Antony Barlow has a long, interesting and important Quaker pedigree. He seeks to chronicle ‘this Quaker family’s history to inspire future generations with what it is possible to achieve when we listen to voices of the past’. He describes the book as not only a personal family history but also a history of the Society. It tells of the life, traditions and expectations he knew as part of this extended family. There are influential stalwarts of the Society at national and international levels from the beginning of Quakerism right up to current times. The influence of Quaker boarding schools and philanthropy in cementing ideals and forging relationships is paramount.
The first quarter of the book acts as a backdrop of colourful ancestral Quaker cameos leading the reader to the more recent players in the family’s history. The 284 page book has 10 pages of family trees, copious black and white photographs as well as illustrations throughout. The photographs are not always of the best quality, but they cover a vast range of family members and each has a story to tell.
The book will be of special interest to anyone with Quakers in their family for its early histories, Quaker Connectivity, Quaker and Bournville social philanthropic and business life. As such funds from the Quaker Family History Society Small Research Award 2014 were given towards the production of the book. The book goes towards fulfilling Antony’s role as a torch bearer for future generations not just in the family or Quakers. May it encourage QFHS members and other family historians to follow suit!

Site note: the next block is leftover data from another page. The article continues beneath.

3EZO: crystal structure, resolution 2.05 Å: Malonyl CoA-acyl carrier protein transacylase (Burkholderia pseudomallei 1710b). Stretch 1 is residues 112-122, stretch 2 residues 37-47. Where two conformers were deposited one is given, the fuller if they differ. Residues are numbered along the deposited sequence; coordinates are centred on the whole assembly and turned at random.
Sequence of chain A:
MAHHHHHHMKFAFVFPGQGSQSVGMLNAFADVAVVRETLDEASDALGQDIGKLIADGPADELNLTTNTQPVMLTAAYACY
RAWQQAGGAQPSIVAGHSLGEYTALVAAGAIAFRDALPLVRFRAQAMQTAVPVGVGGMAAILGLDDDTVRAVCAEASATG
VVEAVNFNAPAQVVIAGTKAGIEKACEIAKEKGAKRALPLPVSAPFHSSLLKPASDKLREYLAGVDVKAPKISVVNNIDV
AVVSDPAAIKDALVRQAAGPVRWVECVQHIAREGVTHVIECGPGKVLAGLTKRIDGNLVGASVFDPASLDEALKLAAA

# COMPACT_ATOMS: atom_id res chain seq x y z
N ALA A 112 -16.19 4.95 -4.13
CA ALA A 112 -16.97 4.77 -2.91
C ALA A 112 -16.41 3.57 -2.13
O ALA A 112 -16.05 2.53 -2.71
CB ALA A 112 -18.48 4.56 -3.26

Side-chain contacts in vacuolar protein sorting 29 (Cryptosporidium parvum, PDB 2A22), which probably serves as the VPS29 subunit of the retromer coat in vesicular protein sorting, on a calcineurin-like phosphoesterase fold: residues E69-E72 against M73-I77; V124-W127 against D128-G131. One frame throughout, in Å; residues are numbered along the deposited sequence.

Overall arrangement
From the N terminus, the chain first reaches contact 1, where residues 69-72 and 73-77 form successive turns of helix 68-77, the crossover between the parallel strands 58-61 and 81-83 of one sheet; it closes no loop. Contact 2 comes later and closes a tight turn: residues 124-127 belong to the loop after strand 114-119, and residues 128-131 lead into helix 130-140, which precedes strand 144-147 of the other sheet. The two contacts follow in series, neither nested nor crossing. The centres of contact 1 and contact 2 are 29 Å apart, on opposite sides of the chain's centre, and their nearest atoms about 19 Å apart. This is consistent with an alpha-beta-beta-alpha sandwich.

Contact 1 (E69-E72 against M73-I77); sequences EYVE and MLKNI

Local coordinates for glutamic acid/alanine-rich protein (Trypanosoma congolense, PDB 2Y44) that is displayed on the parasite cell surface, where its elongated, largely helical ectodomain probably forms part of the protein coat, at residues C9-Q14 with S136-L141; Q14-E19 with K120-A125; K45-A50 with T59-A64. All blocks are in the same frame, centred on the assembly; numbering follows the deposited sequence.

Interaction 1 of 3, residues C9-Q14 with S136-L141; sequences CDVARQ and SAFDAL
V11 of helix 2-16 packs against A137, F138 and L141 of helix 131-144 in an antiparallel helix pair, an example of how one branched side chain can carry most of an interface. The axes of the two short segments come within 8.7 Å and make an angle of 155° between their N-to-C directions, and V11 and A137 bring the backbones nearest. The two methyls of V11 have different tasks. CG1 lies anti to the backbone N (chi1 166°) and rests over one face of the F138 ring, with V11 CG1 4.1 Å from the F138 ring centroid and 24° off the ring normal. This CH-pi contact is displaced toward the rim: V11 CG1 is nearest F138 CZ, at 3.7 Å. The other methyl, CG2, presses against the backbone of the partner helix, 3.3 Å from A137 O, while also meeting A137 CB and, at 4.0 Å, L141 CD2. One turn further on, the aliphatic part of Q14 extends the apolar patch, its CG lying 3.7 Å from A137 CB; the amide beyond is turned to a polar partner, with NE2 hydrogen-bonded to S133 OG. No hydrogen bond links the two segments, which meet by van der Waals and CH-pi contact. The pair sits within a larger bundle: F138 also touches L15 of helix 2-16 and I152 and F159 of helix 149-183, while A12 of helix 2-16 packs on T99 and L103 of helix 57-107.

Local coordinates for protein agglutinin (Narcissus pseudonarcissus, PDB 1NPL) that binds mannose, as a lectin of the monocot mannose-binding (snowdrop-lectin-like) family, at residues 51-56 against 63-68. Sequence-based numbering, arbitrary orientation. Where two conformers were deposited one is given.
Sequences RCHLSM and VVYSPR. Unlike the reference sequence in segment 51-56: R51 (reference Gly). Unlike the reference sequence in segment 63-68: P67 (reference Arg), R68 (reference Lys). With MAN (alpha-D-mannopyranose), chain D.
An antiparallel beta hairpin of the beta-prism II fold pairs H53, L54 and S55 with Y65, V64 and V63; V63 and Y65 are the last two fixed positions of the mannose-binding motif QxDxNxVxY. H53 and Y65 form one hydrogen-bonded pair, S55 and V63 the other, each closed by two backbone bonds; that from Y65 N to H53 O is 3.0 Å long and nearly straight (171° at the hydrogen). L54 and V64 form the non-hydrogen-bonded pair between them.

Reviewed by Margaret Page of the Quaker Family History Society
The History and Hulley Families of the One House of Rainow near Macclesfield, Cheshire by Ray Hulley
Published by: Longview Publishing
Price £7.95 plus postage (free to UK)
Ray Hulley has done a terrific job in collecting, assembling and writing up the histories of not just the One House of Rainow (Cheshire) but of tracing the Hulley name (in all its variants) around the North of England, especially Ashton under Lyne and the huge Macclesfield Forrest area.
The History and Hulley Families of the One House of Rainow is a revised and expanded second-edition of his 2001 monograph. This revised edition contains 86 pages of detailed research (the first edition of 2001 contained 57 pages). Clearly it was an on-going project and whilst Ray admits there is no evidence to connect his kin with the One House Hulley family (p.45) he persevered in outlining the Hulley One House family tree from 1490 to the present day (One House was demolished in August 1939).
The book is structured on six chronological chapters and ten Appendices. There is an extensive index and fifty-four illustrations (some in colour). The book also contains a list of previously published articles by Ray dating from 1990 to 2013.
The story of One House begins with references to it (as ‘an ancient stone mansion in Rainow’) in a charter of 1166 and ends with its demolition in 1939. Full credit to Ray Hulley for producing this fascinating history of One House and the folk who inhabited it. The scholarship and research which created it are remarkable. Ray is a Fellow of the Manchester and Lancashire Family History Society and he has been a family historian for over 30 years and he deserves a glitzy commendation for all the time and patience (and, aye, money) he has put into this project.
The book deserves to be read not just for its content and style but for the sheer passion its author brings to the study.
Reviewed by David Gilligan – North Cheshire FHS
The Housekeeper's Tale by Tessa Boase
Published by: Aurum Press Ltd, London
ISBN: 9781 78131 043 4
Price £20.00 (£16.10 from Amazon at time of writing)